The internal diameter of a bone drain according to the invention in the form of a hollow tubular body may be in the range of from 1 to 10 mm. The wall thickness of the hollow tubular body may be in the range of from 1/2 to 5 mm.
The length of a bone drain according to the invention will depend on the location of the particular sub-chondral site that is to be drained. Typically the length may be at least 5 cm and may be as much as 10 cm. In certain applications, however, the length may be as little as 2 cm or even 1 cm and in other applications the length may be as much as 20 cm.
There may in some cases be advantages in providing a bone drain according to the invention with a non-return valve at the outlet end. When such a valve is fitted, fluctuating IOP will not lead to a temporarily higher pressure beyond the outlet of the drain than in the bone and the possibility of drained fluid returning into the drain in such circumstances is thus eliminated and the inflow of arterial blood to the area drained facilitated.
Both in order to facilitate the initial insertion of the bone drain under x-ray monitoring and to enable its exact position within the bone to be determined at any time after insertion, it is important that the bone drain should be provided with a radio-opaque marker and/or that it be wholly or partly formed of a radio-opaque material. A suitable marker may comprise, for example, a series of spots of a radio-opaque coating material (for example, a lead or barium-based paint) spaced apart along the drain, but preferably comprises a radio-opaque continuous rectilinear band or spiral which extends along the whole length of the drain.
To prepare the bone for insertion of the drain, a hole of diameter approximately 1 mm less than the overall diameter of the drain (including any projections) is made in the bone wall at the selected site, and is drilled or reamed out to form a bore of the desired length. For this purpose there may be used sheathed reamers which fit over standard guide wires for so-called "closed" insertion under x-ray control.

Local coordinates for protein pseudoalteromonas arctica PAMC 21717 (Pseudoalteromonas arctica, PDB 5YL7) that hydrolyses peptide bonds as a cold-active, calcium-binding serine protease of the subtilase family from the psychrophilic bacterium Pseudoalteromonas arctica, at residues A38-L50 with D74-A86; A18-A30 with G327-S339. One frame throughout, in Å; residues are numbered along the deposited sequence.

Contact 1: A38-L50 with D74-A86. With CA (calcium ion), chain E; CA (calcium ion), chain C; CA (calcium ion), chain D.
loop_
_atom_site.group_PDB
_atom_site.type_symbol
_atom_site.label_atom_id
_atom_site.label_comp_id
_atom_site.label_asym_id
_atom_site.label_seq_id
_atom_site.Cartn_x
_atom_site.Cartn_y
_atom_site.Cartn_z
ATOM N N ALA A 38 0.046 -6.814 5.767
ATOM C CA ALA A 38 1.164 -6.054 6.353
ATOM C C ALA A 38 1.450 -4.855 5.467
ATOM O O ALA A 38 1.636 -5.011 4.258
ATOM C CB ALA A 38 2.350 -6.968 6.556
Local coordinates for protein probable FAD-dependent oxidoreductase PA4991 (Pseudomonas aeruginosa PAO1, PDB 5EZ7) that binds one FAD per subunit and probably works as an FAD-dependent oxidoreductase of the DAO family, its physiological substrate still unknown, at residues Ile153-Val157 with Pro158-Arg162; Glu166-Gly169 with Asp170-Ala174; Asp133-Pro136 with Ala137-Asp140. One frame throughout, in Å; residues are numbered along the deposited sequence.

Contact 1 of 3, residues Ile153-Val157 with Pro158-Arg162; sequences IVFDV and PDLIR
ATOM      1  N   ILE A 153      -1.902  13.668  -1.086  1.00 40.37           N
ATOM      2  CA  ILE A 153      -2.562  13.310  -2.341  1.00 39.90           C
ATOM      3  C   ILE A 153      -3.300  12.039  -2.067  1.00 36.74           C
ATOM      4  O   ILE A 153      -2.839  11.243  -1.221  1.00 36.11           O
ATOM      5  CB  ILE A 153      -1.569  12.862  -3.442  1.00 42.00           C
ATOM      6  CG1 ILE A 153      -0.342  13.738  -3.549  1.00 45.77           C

In order to facilitate the insertion of a drain which comprises a hollow tubular body, one end of the body may be closed. It is then possible to push the drain into position using a trochar or other suitable instrument which is withdrawn once the desired position has been reached.
Advantageously, to minimise the risk of infection, a bone drain according to the invention is formed of an antibiotic loaded material from which the antibiotic diffuses out gradually after implantation. Alternatively spaces formed in the drain may be packed with an antibiotic.
In principle, a bone drain according to the invention should be so constructed that it can be removed without an "open" surgical operation. Removal will normally be carried out with x-ray monitoring. The tensile strength of the material used to make the drain should be such that it can be pulsed out of its implanted position without rupturing. In order to increase the tensile strength of the bone drain, a strengthening fibre may be woven into the drain as an integral part thereof.
In the case of a hollow tubular perforated drain, removal may be effected by engaging a perforation by means of a hook-shaped probe. Alternatively, the drain may be formed with one or more loops or projections in its interior, and such loops or projections can be engaged by a hook-shaped probe or similar instrument when it is desired to remove it.
Other methods of insertion or removal may be employed. For example, the drain may be constructed so as to be of variable diameter and may be inserted and removed while at a smaller diameter than that which it has while installed in the bone. The change in diameter of the drain may be achieved by the application of traction along its longitudinal axis.